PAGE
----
In Australia the Commonwealth Government’s Classification Board (ACB) rates films according to a set of age-based categories, while in the United States this work is undertaken by the industry association, the Motion Picture Association of America (MPPA). Three industry associations differentiated by platform and content rate video games in Japan, while video game rating in Brazil formerly depended on the U.S.A.’s Entertainment Software Rating Board (ESRB) and is now undertaken by the Brazilian Department of Justice, Rating, Titles, and Qualification. Indian television is self-regulated by industry while films are subject to the state-run Central Board of Film Certification (CBFC). The much-criticised opacity of the CBFC’s examination processes is liberal in comparison to China’s restrictions on film imports and content, while both contrast with the British Board of Film Classification’s (BBFC) emphasis on the public provision of information about its methods and the texts it examines. Of these nation-states, China is unique in not having developed age-based categories for classifying films, in particular, although all contexts maintain the capacity to refuse classification, or ban content altogether. Despite these differences – in categories, between media, in state or industry regulation – media classification is concerned everywhere with the consumption of culture by young people.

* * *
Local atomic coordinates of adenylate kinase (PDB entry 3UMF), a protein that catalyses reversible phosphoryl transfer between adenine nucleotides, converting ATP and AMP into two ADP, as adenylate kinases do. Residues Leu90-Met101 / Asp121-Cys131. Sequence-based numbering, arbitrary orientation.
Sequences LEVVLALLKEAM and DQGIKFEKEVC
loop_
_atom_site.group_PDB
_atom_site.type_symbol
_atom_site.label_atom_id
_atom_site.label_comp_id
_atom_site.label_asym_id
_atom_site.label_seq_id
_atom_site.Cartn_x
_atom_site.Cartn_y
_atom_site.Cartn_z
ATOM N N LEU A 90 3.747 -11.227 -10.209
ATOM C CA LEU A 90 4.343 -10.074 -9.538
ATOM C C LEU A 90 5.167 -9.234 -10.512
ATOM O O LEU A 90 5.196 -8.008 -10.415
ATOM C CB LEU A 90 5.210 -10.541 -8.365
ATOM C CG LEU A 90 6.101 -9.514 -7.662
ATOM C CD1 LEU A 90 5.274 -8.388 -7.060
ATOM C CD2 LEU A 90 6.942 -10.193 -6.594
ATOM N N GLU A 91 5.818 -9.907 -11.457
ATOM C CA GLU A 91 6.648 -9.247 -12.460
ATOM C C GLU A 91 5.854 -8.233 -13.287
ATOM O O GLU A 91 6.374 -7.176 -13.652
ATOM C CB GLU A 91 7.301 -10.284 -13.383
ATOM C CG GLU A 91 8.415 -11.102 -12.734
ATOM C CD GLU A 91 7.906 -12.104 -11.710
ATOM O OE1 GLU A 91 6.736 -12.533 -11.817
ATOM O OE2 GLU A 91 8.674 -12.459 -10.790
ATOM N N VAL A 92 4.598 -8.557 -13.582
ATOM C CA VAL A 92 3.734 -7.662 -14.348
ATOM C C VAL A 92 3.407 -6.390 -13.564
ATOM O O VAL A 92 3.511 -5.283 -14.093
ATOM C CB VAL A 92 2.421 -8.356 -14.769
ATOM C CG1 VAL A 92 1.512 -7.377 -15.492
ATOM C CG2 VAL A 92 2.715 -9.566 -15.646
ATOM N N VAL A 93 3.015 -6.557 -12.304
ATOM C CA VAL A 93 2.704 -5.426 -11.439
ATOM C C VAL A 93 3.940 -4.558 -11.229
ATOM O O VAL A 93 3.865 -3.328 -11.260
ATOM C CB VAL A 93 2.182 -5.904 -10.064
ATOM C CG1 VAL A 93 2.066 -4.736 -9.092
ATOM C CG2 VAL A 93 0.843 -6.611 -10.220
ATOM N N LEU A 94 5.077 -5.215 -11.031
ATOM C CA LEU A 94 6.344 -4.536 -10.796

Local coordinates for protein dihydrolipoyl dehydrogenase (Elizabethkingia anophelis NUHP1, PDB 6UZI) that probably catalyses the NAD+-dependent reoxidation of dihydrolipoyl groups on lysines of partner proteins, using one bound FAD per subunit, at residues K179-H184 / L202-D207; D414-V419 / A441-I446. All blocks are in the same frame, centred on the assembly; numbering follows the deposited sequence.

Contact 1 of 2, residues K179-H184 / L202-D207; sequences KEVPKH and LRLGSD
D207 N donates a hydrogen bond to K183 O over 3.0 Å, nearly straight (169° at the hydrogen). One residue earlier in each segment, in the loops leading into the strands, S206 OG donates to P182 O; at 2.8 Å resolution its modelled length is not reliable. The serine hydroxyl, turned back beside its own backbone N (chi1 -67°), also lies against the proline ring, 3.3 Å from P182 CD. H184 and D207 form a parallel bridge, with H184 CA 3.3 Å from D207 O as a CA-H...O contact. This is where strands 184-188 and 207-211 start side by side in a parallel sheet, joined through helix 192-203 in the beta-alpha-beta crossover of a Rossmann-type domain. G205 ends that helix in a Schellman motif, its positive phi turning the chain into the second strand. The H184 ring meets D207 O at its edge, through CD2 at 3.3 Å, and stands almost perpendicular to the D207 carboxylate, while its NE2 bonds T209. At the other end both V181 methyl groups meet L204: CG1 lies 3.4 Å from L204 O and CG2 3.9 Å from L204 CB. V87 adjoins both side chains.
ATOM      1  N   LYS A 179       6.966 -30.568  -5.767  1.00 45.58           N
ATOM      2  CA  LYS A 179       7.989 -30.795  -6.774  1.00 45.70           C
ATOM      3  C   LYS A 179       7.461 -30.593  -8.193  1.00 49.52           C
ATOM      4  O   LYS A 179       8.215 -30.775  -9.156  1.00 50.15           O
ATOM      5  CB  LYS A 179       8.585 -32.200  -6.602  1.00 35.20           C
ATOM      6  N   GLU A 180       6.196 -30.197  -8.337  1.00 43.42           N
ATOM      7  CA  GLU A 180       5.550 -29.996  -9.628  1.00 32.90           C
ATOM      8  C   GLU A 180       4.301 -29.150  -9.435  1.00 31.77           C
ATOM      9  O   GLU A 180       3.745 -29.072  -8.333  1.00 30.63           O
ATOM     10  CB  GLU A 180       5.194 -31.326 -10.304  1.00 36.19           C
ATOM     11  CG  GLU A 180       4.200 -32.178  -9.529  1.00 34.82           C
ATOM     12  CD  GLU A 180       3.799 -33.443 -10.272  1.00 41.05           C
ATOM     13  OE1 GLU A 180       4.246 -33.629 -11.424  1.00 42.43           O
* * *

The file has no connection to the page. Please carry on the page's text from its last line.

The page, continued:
Media classification uses categories such as ‘general exhibition’, ‘parental guidance recommended’, and ‘restricted 18+’ to provide recommendations and to restrict content to age-based demographics. Assessments of various sorts of content – sex, horror, drug use, violence, explicit language, gambling – and their context and combination in texts determine ratings and hence the accessibility of various media to young people. The hierarchical age-based ladders at the centre of media classification depend on ideas about child and adolescent development, capacity and competence, and adult guidance and are contested by a range of stakeholders, including parents, politicians and bureaucrats, industry representatives, teachers and psychologists, and sometimes young people themselves. New technologies and associated modes of consumption (for example, collective film viewing, VHS in the home, interactive video games or portable apps) also shift ideas about audiences, capacities, and appropriate forms of governmental intervention. The histories represented on this site are thus entangled rather than convergent. They represent the constant redefinition of conceptions and norms about young people and media consumption rather than any move to a settled contemporary approach or solution.